On June 14, 2019, the National Labor Relations Board ("NLRB"), in UPMC Presbyterian Hospital held by a 2-1 majority that employers need not allow non-employee union representatives access to public areas of the employer's private property, except in rare circumstances. Specifically, the Board reaffirmed the Supreme Court's precedent from NLRB v. Babcock & Wilcox, Co., holding that although no restriction could be placed on employees' right to discuss self-organization, "no such obligation is owed to non-employee organizers." 351 U.S. 105, 113 (1956). Employers may restrict non-employee access to areas of its property regardless of whether the space is closed or open to the public, overturning past NLRB precedent which carved out an exception allowing non-employees access to public areas of an employer's property.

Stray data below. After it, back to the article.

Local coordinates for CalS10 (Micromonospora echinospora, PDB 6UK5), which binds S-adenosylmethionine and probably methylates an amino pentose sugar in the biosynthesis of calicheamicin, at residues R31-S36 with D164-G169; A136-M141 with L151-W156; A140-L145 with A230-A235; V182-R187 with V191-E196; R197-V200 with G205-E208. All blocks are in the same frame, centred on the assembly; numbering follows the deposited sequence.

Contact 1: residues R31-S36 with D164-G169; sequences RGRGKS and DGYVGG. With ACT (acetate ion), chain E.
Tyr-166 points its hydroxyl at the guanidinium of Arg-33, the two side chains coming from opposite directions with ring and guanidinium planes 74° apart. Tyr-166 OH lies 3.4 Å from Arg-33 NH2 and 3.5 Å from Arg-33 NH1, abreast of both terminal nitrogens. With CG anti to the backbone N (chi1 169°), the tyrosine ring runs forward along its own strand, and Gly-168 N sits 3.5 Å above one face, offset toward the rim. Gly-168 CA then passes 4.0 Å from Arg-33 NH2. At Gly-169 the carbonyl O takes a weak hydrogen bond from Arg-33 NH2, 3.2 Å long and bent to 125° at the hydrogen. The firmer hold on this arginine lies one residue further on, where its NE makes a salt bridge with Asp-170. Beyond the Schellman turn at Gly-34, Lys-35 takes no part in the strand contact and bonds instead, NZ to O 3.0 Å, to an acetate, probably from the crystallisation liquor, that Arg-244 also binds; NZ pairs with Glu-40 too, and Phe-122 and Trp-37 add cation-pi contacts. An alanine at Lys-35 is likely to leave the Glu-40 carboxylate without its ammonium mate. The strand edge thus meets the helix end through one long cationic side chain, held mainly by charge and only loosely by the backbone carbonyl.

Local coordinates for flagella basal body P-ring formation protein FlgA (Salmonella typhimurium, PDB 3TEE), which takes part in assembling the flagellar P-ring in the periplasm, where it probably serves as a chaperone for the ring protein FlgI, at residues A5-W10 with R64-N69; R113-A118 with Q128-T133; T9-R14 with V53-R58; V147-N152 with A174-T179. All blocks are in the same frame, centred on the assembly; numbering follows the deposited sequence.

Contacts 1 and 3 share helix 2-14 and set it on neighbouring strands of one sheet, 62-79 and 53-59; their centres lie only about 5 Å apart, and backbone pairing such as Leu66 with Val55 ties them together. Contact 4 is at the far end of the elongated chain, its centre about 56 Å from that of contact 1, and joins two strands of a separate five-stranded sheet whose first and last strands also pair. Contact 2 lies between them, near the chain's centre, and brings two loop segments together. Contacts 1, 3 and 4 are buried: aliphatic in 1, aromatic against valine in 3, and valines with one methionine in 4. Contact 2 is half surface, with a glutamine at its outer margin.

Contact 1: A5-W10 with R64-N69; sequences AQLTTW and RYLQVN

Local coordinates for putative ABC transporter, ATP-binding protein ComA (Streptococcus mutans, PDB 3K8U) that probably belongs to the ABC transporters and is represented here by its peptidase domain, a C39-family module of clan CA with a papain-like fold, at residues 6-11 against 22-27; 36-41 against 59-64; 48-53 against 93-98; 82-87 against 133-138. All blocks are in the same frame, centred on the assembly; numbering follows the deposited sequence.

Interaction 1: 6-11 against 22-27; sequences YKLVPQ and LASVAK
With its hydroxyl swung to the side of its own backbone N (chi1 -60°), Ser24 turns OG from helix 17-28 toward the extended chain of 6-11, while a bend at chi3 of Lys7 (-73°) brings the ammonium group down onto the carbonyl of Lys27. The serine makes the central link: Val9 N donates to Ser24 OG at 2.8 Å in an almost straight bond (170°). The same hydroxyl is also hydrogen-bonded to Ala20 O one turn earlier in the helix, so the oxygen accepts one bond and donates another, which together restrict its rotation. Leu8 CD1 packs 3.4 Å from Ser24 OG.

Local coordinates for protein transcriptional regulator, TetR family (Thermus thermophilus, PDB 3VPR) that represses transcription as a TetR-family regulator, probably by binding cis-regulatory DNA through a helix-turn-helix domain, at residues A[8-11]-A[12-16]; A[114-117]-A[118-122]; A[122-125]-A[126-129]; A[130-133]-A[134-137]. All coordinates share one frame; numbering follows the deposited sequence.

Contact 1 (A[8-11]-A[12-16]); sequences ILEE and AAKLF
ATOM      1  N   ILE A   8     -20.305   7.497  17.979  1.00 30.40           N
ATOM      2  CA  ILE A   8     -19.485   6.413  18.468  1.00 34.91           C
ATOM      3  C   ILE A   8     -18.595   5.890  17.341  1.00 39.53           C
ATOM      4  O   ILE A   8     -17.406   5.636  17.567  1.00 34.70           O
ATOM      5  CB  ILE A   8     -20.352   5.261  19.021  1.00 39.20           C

This holding is not a free-for-all; there are two exceptions. If a union can show that either (1) no other reasonable means of communicating its organizational message to the employees exists, or (2) the employer's access rules discriminate against union solicitation, then the employer's right to refuse the non-employees' access to the employer's property will be surpassed. This is not a light burden to be met, though, and the non-employees will rarely meet the burden of proving either exception. Employers should be sure that their policies regarding non-employee access to its property do not reflect practices of union inaccessibility or discrimination.
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